Again the story I sketched here might have been somewhat vague while leaving a lot of questions open, nevertheless I hope I have been able to sketch at least a somewhat cohesive picture as to what could be a successful alternative towards the model of revolution for the socialist transition that is currently being presented by the radical left. But at this moment I feel that my capacity to further materialise my viewpoint will inevitably go towards asserting positions based purely on hollow rhetoric instead of actual research, something I think I have done already too much in this article. This further research I hope to conduct in the future and the progress of which I might detail in further articles on this blog.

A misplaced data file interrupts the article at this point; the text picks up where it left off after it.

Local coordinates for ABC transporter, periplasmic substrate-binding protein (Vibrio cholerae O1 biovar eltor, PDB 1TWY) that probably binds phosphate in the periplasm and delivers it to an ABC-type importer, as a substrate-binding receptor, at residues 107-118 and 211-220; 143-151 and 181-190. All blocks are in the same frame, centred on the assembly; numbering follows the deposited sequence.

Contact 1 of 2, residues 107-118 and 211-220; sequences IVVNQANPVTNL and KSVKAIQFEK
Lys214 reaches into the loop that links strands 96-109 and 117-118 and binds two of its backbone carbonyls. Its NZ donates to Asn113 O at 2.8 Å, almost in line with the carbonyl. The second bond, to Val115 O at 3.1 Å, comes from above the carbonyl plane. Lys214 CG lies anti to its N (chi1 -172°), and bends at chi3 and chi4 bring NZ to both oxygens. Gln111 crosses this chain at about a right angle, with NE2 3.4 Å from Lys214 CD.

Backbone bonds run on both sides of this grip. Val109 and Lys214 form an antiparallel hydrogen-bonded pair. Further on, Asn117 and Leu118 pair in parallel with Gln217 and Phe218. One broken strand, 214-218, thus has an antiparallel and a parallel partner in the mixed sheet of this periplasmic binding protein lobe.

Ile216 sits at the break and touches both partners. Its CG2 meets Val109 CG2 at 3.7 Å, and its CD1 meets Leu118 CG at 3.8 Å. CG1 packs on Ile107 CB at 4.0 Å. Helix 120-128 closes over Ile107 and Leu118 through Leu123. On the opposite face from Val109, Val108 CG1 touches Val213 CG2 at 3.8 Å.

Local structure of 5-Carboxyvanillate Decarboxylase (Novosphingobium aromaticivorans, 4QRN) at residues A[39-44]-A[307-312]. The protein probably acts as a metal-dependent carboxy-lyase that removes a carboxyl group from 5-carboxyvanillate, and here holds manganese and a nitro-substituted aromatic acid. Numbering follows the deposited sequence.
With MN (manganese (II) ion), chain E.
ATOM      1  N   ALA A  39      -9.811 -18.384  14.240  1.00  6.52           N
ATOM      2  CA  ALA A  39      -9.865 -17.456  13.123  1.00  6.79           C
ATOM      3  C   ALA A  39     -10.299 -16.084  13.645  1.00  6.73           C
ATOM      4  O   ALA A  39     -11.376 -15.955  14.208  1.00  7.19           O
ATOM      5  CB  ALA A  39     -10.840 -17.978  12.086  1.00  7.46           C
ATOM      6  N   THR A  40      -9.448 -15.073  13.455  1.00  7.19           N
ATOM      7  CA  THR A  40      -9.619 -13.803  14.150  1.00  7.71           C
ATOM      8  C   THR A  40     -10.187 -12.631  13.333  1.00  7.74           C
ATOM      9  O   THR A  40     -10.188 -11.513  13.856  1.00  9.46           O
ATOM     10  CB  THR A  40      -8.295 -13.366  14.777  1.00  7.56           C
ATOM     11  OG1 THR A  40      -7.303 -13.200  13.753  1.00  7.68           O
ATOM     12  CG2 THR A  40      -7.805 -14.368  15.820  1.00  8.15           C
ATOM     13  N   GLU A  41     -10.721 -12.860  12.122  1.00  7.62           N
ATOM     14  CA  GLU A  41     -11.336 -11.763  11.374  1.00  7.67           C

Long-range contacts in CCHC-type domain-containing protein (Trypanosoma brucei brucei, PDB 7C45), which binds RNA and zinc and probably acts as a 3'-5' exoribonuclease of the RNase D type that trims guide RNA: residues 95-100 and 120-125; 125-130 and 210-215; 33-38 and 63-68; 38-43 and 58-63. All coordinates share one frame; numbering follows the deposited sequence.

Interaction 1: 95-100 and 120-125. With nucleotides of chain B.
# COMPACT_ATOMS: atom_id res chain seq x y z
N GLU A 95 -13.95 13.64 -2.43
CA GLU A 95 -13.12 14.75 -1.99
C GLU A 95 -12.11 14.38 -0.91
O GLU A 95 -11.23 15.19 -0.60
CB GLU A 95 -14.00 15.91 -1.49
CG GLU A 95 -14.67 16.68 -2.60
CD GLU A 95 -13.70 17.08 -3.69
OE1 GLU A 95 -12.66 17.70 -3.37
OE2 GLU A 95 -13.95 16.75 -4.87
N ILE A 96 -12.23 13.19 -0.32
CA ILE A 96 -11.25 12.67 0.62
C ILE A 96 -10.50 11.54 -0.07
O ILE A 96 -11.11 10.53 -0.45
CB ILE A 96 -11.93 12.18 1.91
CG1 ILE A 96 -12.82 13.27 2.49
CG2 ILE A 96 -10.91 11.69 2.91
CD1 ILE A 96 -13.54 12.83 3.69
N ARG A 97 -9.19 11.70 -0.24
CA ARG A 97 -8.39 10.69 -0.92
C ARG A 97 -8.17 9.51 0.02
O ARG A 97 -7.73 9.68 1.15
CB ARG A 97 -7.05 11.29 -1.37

About yeksmesh

Yeksmesh has quite an eclectic range of political influences, it is therefore pretty much certain that he will be put against the wall for petty-bourgeoisie infantile deviationist intransigence after the revolution has come.